By Zachary D. Roberts
By Anna Merlan
By Jon Campbell and Laura Shunk
By Albert Samaha
By Amanda Dingyuan
By Anna Merlan
By Anna Merlan
By Albert Samaha
Loughrey is the New York correspondent for Vogue Australia, and her clip file includes interviews with celebrities like Chloë Sevigny, Halle Berry, Jake Gyllenhaal, and Peter Sarsgaard. She's also written profiles for the upscale photography magazine Black + White. She's penned articles on finding your fashion personality, poked fun at a class called "How to Marry Rich," and weighed in on housework and feminism. Bailey, her husband, is an estimator for Structure Tone, a Manhattan-based construction company with offices around the world. A birth announcement in The New York Observer for their youngest son, now two years old, referred to Bailey and Loughrey as an "Australian-American" couple in their early thirties.
The other owners of the building, Deanne Cheuk and Andre Wiesmayr, are also a married couple in their thirties; they live in a co-op on the Lower East Side that they purchased for $490,000 last year. Cheuk, an Aussie like Loughrey, has worked as the art director for Tokion, an arty magazine created by two American expats in Japan. She's been commissioned to do portraits for Deborah Harry, illustrated notebooks for Target, and publishes a graphic 'zine whose profits go to charity. Wiesmayr, her husband, is a creative designer for a Tokyo-based company that produces ironic T-shirts making fun of airlines' seat-back safety instructions. Reportedly, Brad Pitt is a fan. Wiesmayr is also the creator of BumRocks.com, a music website with a selection of streamable songs by obscure music you wish you'd heard of first.
All four of these young building owners are people with enviable talent and taste, the sort of creative types you'd expect to find in Brooklyn. Bailey and Loughrey no doubt felt right at home when they moved into the building at 533 Bergen and joined the renters who'd been living there for years—and then began kicking them out.
Just as soon as Bailey and Loughrey can remove a few more of those tenants, the couple can move into the rest of the 20-room remodelled home they have planned for the building.
In May, The New York Times reported on a troubling sideshow in the endlessly inflating local real-estate market (which, financial crisis notwithstanding, shows little sign of abating): A real-estate executive named Alistair Economakis had purchased a building on the Lower East Side and was evicting all of its tenants to create one enormous, 11,000-square-foot residence for his family of four.
Bailey and Loughrey aren't entirely following the Economakis playbook in their smaller building: They only want to kick out the people paying low rents.
After the couple purchased the building (it remains unclear what their financial agreement is with Cheuk and Wiesmayr), they planned a $134,000, 3,500-square-foot renovation and began forcing out longtime residents. The only thing now standing between them and the realization of their dream home is one pesky rent-stabilized resident who won't leave. (They aren't chasing out the tenants in three higher-rent units.)
New York's rent regulations allow property owners to evict rent-stabilized tenants if the owners plan to move in. The landlord must live in a newly vacated apartment for at least three years or risk being penalized. But only in the past few years, affordable-housing advocates say, have landlords begun using that provision to clear out entire buildings. Some worry that's it's just the latest strategem of greed, that landlords taking advantage of the provision secretly plan to stay only for the three-year minimum before moving out and selling the property at a profit (and with no rent-stabilized units to hold the price down). But that doesn't appear to be the case at 533 Bergen. "These people are just hipsters who want their dream home," says Dave Powell, a tenant organizer at Brooklyn's Fifth Avenue Committee.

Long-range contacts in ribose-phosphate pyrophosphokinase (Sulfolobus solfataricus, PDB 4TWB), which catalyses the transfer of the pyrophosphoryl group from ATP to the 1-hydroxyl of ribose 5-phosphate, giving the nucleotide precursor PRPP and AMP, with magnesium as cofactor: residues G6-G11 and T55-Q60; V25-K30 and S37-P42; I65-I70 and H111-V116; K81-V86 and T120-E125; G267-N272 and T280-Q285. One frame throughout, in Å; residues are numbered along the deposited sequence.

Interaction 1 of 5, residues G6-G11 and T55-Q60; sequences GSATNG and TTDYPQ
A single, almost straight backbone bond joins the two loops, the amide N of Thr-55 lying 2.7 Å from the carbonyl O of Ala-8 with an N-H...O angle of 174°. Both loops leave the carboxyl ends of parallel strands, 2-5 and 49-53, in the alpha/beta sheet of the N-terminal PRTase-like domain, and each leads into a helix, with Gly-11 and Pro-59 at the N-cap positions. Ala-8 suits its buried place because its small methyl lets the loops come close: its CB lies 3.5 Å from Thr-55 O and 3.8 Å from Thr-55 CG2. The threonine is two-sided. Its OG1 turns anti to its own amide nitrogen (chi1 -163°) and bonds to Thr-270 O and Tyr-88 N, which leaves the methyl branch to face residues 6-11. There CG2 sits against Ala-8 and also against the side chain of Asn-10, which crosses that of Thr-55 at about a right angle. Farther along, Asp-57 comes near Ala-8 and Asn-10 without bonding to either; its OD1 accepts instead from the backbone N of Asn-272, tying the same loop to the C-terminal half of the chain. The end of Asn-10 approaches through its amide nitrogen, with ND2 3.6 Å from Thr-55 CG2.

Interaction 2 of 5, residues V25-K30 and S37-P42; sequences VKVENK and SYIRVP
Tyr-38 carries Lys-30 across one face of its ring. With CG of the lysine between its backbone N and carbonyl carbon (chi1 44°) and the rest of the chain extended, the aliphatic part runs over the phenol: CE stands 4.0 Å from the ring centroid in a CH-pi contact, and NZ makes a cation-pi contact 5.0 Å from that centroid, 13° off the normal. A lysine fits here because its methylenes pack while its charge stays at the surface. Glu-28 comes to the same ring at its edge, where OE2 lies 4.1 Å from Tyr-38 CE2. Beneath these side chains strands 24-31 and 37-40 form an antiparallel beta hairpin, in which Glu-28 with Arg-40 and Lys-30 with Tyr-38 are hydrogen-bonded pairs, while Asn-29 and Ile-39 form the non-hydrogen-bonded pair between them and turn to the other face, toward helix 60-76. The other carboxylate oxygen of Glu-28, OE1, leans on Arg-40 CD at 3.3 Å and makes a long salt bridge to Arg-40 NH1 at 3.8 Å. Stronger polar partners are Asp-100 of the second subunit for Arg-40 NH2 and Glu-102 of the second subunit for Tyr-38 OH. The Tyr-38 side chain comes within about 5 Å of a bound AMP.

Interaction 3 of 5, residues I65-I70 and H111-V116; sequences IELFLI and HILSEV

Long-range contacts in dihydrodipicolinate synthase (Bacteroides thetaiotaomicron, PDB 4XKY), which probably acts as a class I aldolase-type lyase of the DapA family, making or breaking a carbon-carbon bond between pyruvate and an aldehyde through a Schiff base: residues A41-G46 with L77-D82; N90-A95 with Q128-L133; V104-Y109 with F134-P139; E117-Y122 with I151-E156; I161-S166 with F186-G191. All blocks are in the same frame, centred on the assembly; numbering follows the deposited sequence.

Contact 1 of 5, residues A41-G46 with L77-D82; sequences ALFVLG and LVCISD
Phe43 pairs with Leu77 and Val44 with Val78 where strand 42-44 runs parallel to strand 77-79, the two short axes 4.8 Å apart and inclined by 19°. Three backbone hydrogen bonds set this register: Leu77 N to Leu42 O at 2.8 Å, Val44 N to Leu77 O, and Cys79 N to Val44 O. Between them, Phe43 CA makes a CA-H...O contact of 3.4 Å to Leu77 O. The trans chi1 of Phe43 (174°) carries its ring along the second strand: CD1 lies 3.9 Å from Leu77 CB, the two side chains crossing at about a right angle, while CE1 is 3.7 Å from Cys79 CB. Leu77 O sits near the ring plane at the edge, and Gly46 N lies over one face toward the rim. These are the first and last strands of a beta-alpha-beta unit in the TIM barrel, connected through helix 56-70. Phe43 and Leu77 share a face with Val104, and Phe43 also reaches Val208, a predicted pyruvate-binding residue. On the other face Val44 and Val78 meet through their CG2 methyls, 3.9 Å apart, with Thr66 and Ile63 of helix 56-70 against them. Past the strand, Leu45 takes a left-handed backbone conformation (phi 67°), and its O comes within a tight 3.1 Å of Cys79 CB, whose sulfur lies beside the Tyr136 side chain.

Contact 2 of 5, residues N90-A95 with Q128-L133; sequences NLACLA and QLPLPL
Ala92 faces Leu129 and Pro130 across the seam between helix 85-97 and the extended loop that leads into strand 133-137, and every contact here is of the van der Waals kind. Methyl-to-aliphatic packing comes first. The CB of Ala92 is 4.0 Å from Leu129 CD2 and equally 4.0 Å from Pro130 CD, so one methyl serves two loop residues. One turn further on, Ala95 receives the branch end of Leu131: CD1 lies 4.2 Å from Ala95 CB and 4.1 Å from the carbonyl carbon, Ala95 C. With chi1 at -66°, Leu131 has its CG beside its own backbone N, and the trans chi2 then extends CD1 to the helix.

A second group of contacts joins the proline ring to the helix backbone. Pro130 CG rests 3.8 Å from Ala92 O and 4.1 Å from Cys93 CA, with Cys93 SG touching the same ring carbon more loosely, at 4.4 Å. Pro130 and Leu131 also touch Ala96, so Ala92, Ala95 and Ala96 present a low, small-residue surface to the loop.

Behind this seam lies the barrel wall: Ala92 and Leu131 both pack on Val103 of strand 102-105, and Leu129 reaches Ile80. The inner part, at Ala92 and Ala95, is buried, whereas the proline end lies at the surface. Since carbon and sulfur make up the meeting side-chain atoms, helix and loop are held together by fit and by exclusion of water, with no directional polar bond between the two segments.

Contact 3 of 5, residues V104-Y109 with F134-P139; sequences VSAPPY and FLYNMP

"Hipster landlords" is exactly what the couple has been labeled by activists and tenants who deride Bailey and Loughrey for their remodeling plans.
None of the four owners would speak for this article, but Bailey and Loughrey's lawyer, Jeffrey L. Goldman, says the two plan to do much of the renovating themselves—"sweat equity," he calls it—and believe that they're bettering the neighborhood. "Good people who do what they are doing, they shouldn't be the butt of the anger," Goldman says. "They are doing what is the American way. They came here, they work hard, they bought a piece of Brooklyn and are fixing it up—and they are the target of protests?" Goldman adds that what Bailey and Loughrey are doing with the building is "clearly not unethical, because it's legal."
Scott Miller, an attorney for two of the families who were forced out, sees it differently: "You're not cleaning up a drug-infested crack den. You're talking about working, middle-class people that came here and built a life for themselves. The Baileys—everybody, if they can afford to—should be able to live in a beautiful place. They obviously wanted more than they currently had—a bigger place—but at what expense? How can you justify the displacement of five families for one?"
One of those families is now all that remains in the way of Bailey and Loughery's goal. Evelyn Suarez lives in a first-floor apartment with her boyfriend, their 17-year-old son, and two nieces, ages eight and four. She moved in 28 years ago and raised four children in the apartment. Now, at the age of 51, she's on to the second round of kids: In addition to raising her two nieces, she is the daily babysitter for five grandchildren. "I'm comfortable here," Suarez says. "I don't want to move."
In 28 years, her rent has gone from only $97 a month to a still-astoundingly-low $402. The years of low rent have afforded her the ability to build a comfortable home on her income from babysitting and other off-the-books jobs. And it has also allowed her to stay home since she was diagnosed with colon cancer five years ago. She's in remission now, but remains unemployed. There isn't much privacy in Suarez's home—it's a railroad apartment with three bedrooms that open into one another—but it has a washer and dryer and two flat-screen televisions.
The new owners told Suarez that her lease wouldn't be renewed and then, when she refused to leave, began eviction proceedings and tried to raise her rent to $1,500 a month. According to plans filed with the Department of Buildings, her room is slated to become a storage room for Bailey and Loughrey's bicycles and strollers; the rooms occupied by her son and nieces would become a television and playroom for the couple's two young children.
"To me, they are breaking up a home," Suarez says. "It's just ridiculous. There are empty lots all over—why not go get a lot and build from scratch up? Why mess up a neighborly building where everyone was together and getting along? To me, they don't have a heart. They don't care about nobody. . . . Even if it was the other way around, I wouldn't have done it that way."